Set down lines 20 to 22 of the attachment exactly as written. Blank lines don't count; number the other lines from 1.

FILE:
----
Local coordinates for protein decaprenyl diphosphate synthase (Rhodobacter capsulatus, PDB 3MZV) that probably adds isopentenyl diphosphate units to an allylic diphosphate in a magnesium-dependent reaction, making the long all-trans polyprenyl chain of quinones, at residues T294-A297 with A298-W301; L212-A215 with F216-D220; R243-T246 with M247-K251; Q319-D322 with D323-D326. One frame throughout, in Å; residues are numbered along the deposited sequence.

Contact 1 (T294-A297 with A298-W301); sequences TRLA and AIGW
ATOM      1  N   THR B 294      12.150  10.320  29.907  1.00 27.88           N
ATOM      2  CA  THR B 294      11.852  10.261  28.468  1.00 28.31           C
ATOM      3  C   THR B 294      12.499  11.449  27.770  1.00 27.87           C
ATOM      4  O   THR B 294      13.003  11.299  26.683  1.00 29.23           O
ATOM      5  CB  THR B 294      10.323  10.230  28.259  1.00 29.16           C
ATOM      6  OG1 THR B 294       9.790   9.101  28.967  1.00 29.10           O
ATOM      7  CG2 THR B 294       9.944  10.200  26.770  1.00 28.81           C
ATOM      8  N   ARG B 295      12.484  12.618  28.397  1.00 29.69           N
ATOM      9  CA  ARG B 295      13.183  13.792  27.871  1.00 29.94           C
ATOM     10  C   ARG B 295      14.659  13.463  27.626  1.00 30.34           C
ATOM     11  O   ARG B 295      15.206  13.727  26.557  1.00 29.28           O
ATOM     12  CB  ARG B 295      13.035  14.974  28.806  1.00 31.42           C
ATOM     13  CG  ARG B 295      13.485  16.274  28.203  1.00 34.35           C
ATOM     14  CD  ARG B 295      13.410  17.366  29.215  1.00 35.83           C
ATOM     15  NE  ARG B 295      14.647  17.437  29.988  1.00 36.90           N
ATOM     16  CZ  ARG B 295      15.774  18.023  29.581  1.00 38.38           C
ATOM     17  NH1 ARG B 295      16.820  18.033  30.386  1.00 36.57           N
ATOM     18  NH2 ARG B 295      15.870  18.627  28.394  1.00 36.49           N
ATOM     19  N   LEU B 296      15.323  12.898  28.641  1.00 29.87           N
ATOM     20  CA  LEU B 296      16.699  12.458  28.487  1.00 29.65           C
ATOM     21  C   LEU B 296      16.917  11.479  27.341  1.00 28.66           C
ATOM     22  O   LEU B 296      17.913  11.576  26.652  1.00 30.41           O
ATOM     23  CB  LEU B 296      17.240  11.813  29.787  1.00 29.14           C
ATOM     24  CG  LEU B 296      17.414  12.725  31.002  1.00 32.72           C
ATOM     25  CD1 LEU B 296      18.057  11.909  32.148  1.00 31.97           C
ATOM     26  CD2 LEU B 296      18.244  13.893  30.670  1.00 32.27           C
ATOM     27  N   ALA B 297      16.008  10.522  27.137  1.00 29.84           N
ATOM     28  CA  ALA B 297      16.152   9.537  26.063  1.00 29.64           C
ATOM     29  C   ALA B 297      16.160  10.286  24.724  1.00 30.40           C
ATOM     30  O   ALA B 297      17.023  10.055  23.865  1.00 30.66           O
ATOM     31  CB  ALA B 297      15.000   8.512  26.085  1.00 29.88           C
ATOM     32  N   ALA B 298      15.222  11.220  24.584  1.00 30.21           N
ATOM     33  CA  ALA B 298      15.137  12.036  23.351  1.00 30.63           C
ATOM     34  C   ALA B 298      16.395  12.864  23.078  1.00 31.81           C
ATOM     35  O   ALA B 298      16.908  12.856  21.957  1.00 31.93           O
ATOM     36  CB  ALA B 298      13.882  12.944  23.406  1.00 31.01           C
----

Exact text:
ATOM     18  NH2 ARG B 295      15.870  18.627  28.394  1.00 36.49           N
ATOM     19  N   LEU B 296      15.323  12.898  28.641  1.00 29.87           N
ATOM     20  CA  LEU B 296      16.699  12.458  28.487  1.00 29.65           C